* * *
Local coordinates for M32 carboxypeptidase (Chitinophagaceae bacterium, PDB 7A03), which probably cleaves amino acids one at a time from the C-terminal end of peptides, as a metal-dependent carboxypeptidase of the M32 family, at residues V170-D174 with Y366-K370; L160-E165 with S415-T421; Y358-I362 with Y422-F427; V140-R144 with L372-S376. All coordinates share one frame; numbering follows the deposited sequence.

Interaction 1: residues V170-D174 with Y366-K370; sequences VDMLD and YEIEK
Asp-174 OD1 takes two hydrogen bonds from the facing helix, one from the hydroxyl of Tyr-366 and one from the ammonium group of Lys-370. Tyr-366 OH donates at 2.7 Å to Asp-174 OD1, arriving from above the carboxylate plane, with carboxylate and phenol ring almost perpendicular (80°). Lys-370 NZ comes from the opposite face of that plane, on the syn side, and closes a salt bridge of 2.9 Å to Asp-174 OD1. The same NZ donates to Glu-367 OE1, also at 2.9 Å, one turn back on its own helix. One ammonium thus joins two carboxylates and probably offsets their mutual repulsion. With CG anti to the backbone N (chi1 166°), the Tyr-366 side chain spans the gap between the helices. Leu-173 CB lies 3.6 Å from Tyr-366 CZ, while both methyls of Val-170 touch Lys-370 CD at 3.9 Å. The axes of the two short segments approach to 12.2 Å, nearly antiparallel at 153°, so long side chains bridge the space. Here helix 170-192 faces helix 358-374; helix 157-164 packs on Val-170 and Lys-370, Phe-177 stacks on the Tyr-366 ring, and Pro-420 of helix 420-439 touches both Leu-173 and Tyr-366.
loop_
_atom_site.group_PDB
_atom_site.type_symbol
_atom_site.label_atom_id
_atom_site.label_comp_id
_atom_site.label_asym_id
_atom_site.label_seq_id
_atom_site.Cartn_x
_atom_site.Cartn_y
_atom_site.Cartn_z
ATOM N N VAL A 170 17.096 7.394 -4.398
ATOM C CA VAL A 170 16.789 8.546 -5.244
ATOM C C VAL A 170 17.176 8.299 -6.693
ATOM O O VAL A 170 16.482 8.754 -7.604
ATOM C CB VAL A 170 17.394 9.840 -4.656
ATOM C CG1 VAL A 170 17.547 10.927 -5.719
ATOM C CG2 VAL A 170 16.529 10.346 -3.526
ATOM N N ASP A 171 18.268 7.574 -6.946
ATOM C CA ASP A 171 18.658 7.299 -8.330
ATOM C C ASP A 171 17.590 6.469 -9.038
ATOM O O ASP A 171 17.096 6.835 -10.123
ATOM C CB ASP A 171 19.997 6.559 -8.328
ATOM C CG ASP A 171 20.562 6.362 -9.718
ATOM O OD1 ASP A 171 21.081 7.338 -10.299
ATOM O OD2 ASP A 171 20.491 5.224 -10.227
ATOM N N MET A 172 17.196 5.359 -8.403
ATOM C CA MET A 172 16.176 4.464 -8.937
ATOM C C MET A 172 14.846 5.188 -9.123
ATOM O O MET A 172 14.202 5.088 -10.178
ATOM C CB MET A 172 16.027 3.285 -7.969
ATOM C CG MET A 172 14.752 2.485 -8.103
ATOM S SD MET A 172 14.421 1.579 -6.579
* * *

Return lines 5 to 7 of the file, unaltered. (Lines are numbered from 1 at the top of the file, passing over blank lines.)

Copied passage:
_atom_site.group_PDB
_atom_site.type_symbol
_atom_site.label_atom_id